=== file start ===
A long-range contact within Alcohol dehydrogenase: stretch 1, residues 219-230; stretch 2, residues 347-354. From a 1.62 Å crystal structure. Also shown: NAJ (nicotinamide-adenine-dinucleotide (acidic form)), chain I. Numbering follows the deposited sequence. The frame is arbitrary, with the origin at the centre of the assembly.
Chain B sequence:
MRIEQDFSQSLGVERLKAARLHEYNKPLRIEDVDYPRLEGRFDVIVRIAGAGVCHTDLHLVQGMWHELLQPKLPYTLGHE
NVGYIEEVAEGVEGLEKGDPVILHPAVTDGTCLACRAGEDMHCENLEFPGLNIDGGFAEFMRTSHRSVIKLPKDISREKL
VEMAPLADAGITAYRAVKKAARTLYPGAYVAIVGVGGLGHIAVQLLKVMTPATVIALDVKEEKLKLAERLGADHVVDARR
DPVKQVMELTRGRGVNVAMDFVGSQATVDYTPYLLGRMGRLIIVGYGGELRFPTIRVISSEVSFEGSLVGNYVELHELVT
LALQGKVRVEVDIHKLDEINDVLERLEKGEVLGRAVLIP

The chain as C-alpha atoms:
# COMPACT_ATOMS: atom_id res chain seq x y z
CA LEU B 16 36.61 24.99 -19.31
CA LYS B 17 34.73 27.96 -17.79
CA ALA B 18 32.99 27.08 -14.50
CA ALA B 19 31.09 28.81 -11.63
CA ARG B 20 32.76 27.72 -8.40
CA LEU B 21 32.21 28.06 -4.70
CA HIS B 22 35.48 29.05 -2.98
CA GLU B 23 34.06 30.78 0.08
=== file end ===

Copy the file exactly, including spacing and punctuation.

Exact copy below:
A long-range contact within Alcohol dehydrogenase: stretch 1, residues 219-230; stretch 2, residues 347-354. From a 1.62 Å crystal structure. Also shown: NAJ (nicotinamide-adenine-dinucleotide (acidic form)), chain I. Numbering follows the deposited sequence. The frame is arbitrary, with the origin at the centre of the assembly.
Chain B sequence:
MRIEQDFSQSLGVERLKAARLHEYNKPLRIEDVDYPRLEGRFDVIVRIAGAGVCHTDLHLVQGMWHELLQPKLPYTLGHE
NVGYIEEVAEGVEGLEKGDPVILHPAVTDGTCLACRAGEDMHCENLEFPGLNIDGGFAEFMRTSHRSVIKLPKDISREKL
VEMAPLADAGITAYRAVKKAARTLYPGAYVAIVGVGGLGHIAVQLLKVMTPATVIALDVKEEKLKLAERLGADHVVDARR
DPVKQVMELTRGRGVNVAMDFVGSQATVDYTPYLLGRMGRLIIVGYGGELRFPTIRVISSEVSFEGSLVGNYVELHELVT
LALQGKVRVEVDIHKLDEINDVLERLEKGEVLGRAVLIP

The chain as C-alpha atoms:
# COMPACT_ATOMS: atom_id res chain seq x y z
CA LEU B 16 36.61 24.99 -19.31
CA LYS B 17 34.73 27.96 -17.79
CA ALA B 18 32.99 27.08 -14.50
CA ALA B 19 31.09 28.81 -11.63
CA ARG B 20 32.76 27.72 -8.40
CA LEU B 21 32.21 28.06 -4.70
CA HIS B 22 35.48 29.05 -2.98
CA GLU B 23 34.06 30.78 0.08